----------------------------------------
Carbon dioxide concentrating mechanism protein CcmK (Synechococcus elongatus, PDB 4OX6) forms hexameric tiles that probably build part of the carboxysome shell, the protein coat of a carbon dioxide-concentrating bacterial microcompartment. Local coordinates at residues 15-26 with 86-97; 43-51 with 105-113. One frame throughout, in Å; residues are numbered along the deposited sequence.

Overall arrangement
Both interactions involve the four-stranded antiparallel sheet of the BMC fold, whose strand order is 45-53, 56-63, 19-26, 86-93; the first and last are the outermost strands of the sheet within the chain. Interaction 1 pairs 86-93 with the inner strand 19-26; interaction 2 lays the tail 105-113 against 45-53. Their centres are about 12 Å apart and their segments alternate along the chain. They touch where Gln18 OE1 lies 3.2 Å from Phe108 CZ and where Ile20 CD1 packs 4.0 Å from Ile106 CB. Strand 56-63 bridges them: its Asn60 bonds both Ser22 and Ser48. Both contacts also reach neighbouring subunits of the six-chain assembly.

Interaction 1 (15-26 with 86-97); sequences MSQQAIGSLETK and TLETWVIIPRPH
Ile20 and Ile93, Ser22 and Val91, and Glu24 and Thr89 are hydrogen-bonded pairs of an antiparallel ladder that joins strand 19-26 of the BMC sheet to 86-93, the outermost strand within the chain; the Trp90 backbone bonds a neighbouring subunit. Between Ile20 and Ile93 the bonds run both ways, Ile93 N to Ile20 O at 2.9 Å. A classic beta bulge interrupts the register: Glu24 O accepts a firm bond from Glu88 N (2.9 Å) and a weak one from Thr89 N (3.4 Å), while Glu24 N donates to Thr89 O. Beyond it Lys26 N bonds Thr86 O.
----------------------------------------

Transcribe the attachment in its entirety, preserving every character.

Carbon dioxide concentrating mechanism protein CcmK (Synechococcus elongatus, PDB 4OX6) forms hexameric tiles that probably build part of the carboxysome shell, the protein coat of a carbon dioxide-concentrating bacterial microcompartment. Local coordinates at residues 15-26 with 86-97; 43-51 with 105-113. One frame throughout, in Å; residues are numbered along the deposited sequence.

Overall arrangement
Both interactions involve the four-stranded antiparallel sheet of the BMC fold, whose strand order is 45-53, 56-63, 19-26, 86-93; the first and last are the outermost strands of the sheet within the chain. Interaction 1 pairs 86-93 with the inner strand 19-26; interaction 2 lays the tail 105-113 against 45-53. Their centres are about 12 Å apart and their segments alternate along the chain. They touch where Gln18 OE1 lies 3.2 Å from Phe108 CZ and where Ile20 CD1 packs 4.0 Å from Ile106 CB. Strand 56-63 bridges them: its Asn60 bonds both Ser22 and Ser48. Both contacts also reach neighbouring subunits of the six-chain assembly.

Interaction 1 (15-26 with 86-97); sequences MSQQAIGSLETK and TLETWVIIPRPH
Ile20 and Ile93, Ser22 and Val91, and Glu24 and Thr89 are hydrogen-bonded pairs of an antiparallel ladder that joins strand 19-26 of the BMC sheet to 86-93, the outermost strand within the chain; the Trp90 backbone bonds a neighbouring subunit. Between Ile20 and Ile93 the bonds run both ways, Ile93 N to Ile20 O at 2.9 Å. A classic beta bulge interrupts the register: Glu24 O accepts a firm bond from Glu88 N (2.9 Å) and a weak one from Thr89 N (3.4 Å), while Glu24 N donates to Thr89 O. Beyond it Lys26 N bonds Thr86 O.